Because schools are an integral part of a much larger community and represent an important hub in those communities, it can be helpful for teachers and educators to have access to information and resources that offer insight into the community, especially if they do not live in it.
Teachers, educators, parents and guardians all lead complex, demanding, and busy lives which can pose a challenge to engage in broad parental involvement or engagement beyond the formal, special events that occur in a school year. Furthermore, as a general rule, involvement and engagement of parents and guardians in day-to-day matters of school life often drops off dramatically in secondary schools. However, that gradual process can begin in the transition between the early and later elementary years. Doubtless, there are a host of variables that influence this change in pattern of involvement and engagement, not least of which can be students’ growing sense of independence and their desire to make decisions. It is important to understand that while the direct involvement of parents may evolve over time, teachers and educators should still continue to engage them.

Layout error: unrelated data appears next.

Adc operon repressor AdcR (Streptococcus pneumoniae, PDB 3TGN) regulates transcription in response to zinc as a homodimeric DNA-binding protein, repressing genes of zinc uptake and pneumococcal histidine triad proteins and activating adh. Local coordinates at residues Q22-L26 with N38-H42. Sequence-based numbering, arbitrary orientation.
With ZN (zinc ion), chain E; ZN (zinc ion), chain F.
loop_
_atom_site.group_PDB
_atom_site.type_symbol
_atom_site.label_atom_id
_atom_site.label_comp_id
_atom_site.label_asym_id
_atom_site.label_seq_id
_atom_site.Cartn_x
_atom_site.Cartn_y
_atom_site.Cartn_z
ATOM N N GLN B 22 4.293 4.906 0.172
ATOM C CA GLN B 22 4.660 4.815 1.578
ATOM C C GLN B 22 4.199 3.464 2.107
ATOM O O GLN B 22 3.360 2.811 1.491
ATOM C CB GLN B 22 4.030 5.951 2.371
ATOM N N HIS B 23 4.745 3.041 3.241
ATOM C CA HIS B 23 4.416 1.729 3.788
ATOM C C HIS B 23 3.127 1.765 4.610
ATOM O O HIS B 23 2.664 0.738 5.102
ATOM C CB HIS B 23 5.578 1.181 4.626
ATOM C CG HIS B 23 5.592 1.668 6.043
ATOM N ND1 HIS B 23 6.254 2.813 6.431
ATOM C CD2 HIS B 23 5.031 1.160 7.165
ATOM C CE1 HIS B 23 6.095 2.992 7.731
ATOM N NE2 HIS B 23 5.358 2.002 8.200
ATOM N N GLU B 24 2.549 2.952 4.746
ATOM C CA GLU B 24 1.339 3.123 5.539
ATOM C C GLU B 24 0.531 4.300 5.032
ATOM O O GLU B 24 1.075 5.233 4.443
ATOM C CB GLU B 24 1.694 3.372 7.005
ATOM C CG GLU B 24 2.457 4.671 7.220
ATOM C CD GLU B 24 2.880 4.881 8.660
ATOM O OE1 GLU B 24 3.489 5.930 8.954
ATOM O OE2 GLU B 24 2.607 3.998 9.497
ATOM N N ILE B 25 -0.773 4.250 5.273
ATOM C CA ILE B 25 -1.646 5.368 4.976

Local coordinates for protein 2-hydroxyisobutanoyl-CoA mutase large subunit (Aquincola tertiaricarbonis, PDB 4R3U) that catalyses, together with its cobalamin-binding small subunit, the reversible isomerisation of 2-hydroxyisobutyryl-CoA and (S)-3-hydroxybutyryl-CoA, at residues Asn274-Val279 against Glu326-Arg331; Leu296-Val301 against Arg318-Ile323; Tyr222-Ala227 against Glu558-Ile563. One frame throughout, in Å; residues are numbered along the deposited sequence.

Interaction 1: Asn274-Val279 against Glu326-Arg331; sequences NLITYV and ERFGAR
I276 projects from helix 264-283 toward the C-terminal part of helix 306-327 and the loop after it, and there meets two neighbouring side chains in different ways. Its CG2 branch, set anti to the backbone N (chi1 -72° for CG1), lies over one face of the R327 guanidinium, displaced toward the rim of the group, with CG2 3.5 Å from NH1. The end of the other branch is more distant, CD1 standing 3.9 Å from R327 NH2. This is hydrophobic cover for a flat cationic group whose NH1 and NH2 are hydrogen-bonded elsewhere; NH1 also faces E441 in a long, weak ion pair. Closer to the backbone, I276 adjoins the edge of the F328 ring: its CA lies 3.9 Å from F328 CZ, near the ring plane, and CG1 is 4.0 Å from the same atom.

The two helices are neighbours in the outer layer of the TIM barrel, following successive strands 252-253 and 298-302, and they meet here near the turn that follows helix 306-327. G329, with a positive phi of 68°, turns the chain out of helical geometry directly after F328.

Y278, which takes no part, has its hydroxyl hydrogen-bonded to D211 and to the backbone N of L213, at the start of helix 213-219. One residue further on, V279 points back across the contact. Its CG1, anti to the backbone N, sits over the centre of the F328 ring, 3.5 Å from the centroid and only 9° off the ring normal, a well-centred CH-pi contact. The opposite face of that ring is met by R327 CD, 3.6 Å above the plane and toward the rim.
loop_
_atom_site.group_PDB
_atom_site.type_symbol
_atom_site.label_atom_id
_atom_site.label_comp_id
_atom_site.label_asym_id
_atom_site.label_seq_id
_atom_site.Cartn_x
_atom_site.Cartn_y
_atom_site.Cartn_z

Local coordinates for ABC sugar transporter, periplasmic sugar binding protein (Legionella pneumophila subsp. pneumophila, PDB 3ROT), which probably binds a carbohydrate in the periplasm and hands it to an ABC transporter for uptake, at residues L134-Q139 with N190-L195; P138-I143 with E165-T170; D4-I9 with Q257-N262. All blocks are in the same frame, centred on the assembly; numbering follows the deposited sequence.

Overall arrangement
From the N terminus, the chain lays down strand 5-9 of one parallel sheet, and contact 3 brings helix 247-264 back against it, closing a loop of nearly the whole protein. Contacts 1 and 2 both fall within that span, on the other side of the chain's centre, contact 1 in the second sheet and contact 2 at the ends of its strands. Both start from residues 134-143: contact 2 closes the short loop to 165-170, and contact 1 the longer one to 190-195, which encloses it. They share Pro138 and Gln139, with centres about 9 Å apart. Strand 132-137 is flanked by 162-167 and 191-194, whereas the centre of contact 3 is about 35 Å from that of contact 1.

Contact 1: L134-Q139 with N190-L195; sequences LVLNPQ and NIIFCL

We can, as teachers and educators, make use of every existing formal occasion and structure (e.g., parents’ nights, parent-teacher nights and orientation sessions, school councils, Parent Involvement Committees) and informal opportunities to offer parents and guardians meaningful ways to contribute to the school community – ways that respect everyone’s valuable and limited time, energy and resources.
When schools and teachers listen carefully and hear the concerns of parents/guardians, they open themselves up to new possibilities for authentic parent engagement that move the relationship beyond traditional notions of parent involvement. Parents and guardians can make meaningful contributions to the school community in ways that support and respect the role and work of teachers and school leaders.